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Pseudonym: Gonzalez, Eduardo

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Eduardo Gonzalez was an alias for Gustavo Villolbo.
A memo from Charles Dickins, LA/EICO, in June of 1975 stated Mizones was chosen for the Bolivian mission because of his paramilitary experience and worked with Gustavo Villolbo, a fellow Cuban. The memo also stated that "prior to their departure, both Mizones and Villolbo were issued false U.S. re-entry permits in the names of Felix Ramos and Eduardo Gonzalez respectively."

Warren Hinckle and William Turner, in their book Deadly Secrets: The CIA-Mafia War Against Castro and the Assassination of JFK (1992), stated that "the Operation 40 team from Miami entered Bolivia under the names Felix Ramos and Eduardo Gonzalez." The authors didn't state who Eduardo Gonzalez was but they were correct on the alias.

The National Security Archive website later wrote that Gustavo Villoldo assisted Felix Rodriguez in their mission to capture Ernesto "Che" Guevara in Bolivia in 1967.


06/03/75: Memo from Charles B. Dickens, LA/EICO to Deputy Inspector General: 1. The undersigned met with Benton H. Mizones, contract employee, on 2 and 3 June to obtain his story about his assignment to Bolivia in 1967. This query is based upon ref interview, during which Mizones mentioned that he had re-transmitted an order from Colonel Joaquin Zenteno Anaya, Commander of the 8th Division of the Bolivian Army, to a Bolivian sergeant, which resulted in the execution of Ernesto 'Che' Guevara de la Serna, Cuban leader of the guerrillas then operating in Bolivia. 2. Mizones said that his assignment came about after an interview held in Miami in June or July of 1967, at which time he was a case officer working for the Miami office. He had been selected for the job interview because of his paramilitary training and experience. He was asked if he would agree to serve with Gustavo Villolbo, a fellow Cuban. He accepted. He was told that he was to go to Bolivia with Villolbo where they would be engaged in training intelligence teams for the 2nd Ranger Battalion of the Eighth Division of the Bolivian Army...Among the instructions given them was a clear one that in the event that the Bolivian Army captured Guevara, they should do everything possible 'to keep him alive'...4. Prior to their departure, both Mizones and Villolbo were issued false U.S. re-entry permits in the names of Felix Ramos and Eduardo Gonzalez respectively...5. The case officer and another American took them to meet President Barrientos to whom they were introduced as experts on guerrilla warfare..."7. Despite their apparent status as Bolivian officers, Mizones said that they never were given orders by higher-ranking Bolivian officers (one exception to this rule was the order which Colonel Zenteno issued to Mizones on the day of Guevara's execution, if Mizones story is to be believed)..."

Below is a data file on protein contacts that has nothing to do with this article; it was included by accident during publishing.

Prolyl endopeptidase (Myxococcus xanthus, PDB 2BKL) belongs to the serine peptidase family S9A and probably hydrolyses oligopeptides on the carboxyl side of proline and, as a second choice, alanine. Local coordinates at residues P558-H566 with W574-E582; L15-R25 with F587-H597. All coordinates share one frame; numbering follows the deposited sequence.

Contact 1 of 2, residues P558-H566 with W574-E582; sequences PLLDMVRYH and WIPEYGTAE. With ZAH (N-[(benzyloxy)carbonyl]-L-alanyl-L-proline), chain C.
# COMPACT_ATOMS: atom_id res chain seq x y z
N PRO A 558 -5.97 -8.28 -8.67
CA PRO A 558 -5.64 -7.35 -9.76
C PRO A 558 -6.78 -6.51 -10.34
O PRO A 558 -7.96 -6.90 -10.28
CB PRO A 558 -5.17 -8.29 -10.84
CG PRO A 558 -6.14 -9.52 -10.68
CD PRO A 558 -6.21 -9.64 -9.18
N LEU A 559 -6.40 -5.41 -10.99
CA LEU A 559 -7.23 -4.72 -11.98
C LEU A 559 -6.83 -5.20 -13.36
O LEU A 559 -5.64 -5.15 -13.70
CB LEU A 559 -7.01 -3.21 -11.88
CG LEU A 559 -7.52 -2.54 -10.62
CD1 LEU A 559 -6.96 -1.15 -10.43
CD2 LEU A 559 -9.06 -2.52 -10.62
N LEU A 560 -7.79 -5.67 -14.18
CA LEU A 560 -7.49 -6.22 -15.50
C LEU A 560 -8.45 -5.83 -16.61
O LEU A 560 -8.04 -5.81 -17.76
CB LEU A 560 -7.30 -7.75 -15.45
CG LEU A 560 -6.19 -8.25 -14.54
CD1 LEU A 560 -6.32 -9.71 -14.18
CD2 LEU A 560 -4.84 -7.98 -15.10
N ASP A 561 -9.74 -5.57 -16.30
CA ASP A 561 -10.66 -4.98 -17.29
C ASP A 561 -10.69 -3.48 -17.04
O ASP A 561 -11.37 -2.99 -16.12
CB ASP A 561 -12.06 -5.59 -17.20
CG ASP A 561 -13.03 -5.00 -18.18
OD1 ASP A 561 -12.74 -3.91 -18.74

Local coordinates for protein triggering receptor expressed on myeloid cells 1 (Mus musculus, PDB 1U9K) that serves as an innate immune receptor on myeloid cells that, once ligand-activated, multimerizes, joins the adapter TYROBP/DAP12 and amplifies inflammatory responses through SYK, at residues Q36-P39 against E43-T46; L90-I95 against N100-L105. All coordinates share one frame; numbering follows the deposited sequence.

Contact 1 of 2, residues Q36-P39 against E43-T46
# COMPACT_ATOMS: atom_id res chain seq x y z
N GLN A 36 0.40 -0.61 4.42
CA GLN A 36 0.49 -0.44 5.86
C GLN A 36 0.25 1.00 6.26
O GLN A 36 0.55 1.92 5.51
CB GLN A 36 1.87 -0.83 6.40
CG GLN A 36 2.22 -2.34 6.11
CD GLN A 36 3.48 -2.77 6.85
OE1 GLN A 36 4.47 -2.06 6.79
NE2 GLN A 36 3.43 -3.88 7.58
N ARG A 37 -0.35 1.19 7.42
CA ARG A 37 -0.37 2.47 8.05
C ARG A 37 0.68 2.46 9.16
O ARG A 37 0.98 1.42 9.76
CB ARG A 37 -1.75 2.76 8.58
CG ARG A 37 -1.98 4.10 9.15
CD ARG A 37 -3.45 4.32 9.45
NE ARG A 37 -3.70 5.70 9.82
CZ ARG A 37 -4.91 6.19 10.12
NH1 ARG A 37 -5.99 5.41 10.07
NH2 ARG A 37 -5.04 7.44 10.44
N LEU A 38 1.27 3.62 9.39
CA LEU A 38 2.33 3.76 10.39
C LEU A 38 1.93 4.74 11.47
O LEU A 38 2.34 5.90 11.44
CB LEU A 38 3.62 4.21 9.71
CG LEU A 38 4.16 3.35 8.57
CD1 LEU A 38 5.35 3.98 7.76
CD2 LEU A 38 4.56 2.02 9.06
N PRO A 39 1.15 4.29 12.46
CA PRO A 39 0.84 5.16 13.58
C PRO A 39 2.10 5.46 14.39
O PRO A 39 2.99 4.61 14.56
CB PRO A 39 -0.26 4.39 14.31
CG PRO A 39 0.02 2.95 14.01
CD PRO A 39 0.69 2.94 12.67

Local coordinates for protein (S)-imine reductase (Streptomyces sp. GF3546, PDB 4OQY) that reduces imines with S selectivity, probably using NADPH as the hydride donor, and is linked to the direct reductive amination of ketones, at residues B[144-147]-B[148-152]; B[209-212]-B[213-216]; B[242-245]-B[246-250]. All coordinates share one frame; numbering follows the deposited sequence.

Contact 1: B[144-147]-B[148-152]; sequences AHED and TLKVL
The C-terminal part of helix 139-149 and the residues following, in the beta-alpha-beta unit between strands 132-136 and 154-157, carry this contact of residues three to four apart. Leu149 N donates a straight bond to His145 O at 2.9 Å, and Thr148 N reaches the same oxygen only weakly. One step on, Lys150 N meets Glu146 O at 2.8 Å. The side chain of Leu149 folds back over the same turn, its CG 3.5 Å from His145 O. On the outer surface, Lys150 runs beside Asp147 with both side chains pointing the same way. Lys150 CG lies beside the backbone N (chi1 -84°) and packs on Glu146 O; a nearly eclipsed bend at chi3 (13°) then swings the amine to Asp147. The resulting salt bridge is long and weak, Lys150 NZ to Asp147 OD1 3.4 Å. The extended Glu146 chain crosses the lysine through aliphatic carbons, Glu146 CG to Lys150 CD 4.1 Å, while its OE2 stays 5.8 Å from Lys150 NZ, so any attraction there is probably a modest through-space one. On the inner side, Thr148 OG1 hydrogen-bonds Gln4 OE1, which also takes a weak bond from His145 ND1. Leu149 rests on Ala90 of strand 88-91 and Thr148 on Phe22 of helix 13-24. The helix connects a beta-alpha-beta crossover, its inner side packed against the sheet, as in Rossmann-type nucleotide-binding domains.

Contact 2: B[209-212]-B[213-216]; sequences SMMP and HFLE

Deadly Secrets: The CIA-Mafia War Against Castro and the Assassination of JFK (1992) by William Turner & Warren Hinckle